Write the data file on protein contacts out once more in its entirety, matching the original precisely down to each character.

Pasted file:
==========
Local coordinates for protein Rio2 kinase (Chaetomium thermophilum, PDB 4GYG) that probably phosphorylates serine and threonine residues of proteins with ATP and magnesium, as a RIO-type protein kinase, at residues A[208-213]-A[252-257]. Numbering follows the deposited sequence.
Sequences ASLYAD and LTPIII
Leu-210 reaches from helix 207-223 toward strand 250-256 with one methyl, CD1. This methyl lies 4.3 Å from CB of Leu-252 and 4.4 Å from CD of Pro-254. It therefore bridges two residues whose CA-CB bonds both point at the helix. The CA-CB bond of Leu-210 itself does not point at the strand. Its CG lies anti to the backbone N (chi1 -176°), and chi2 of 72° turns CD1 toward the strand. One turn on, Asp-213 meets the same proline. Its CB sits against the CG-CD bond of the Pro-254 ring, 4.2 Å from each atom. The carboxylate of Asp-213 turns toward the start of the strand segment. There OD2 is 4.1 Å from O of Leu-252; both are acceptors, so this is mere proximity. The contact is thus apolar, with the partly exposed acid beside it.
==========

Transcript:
Local coordinates for protein Rio2 kinase (Chaetomium thermophilum, PDB 4GYG) that probably phosphorylates serine and threonine residues of proteins with ATP and magnesium, as a RIO-type protein kinase, at residues A[208-213]-A[252-257]. Numbering follows the deposited sequence.
Sequences ASLYAD and LTPIII
Leu-210 reaches from helix 207-223 toward strand 250-256 with one methyl, CD1. This methyl lies 4.3 Å from CB of Leu-252 and 4.4 Å from CD of Pro-254. It therefore bridges two residues whose CA-CB bonds both point at the helix. The CA-CB bond of Leu-210 itself does not point at the strand. Its CG lies anti to the backbone N (chi1 -176°), and chi2 of 72° turns CD1 toward the strand. One turn on, Asp-213 meets the same proline. Its CB sits against the CG-CD bond of the Pro-254 ring, 4.2 Å from each atom. The carboxylate of Asp-213 turns toward the start of the strand segment. There OD2 is 4.1 Å from O of Leu-252; both are acceptors, so this is mere proximity. The contact is thus apolar, with the partly exposed acid beside it.